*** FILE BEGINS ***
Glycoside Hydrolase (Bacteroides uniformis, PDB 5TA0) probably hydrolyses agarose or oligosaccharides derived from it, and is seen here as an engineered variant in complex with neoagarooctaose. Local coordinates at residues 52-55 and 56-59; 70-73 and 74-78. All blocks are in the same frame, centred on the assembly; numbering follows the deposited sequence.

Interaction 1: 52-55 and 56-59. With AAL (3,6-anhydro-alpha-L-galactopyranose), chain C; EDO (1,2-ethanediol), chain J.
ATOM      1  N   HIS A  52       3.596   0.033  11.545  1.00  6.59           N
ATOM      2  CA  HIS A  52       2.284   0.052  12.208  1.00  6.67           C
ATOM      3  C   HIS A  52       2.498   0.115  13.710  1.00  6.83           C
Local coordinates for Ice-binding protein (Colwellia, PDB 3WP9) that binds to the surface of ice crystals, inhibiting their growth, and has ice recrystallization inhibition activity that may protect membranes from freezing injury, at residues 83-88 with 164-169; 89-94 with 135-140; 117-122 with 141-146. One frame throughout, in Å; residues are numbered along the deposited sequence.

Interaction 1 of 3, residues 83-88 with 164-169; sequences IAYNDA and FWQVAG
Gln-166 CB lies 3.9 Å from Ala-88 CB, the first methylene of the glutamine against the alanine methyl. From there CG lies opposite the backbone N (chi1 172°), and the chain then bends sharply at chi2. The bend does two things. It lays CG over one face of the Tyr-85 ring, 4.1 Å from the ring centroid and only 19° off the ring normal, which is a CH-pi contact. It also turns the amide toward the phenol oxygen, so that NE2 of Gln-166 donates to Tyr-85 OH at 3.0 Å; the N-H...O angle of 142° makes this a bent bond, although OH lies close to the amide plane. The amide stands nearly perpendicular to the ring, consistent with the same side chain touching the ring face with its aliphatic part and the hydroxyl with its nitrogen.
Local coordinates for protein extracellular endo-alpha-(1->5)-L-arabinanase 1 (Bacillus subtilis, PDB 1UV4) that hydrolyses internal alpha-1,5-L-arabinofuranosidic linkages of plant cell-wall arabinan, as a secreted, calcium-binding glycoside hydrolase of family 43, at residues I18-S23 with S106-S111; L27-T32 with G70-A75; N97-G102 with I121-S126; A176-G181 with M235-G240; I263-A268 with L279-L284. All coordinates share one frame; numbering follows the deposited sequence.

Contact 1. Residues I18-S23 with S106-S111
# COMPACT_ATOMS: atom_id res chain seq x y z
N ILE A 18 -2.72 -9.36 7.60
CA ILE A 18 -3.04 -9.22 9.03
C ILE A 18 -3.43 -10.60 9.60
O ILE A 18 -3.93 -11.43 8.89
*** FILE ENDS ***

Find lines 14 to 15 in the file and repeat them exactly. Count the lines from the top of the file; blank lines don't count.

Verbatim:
C ILE A 18 -3.43 -10.60 9.60
O ILE A 18 -3.93 -11.43 8.89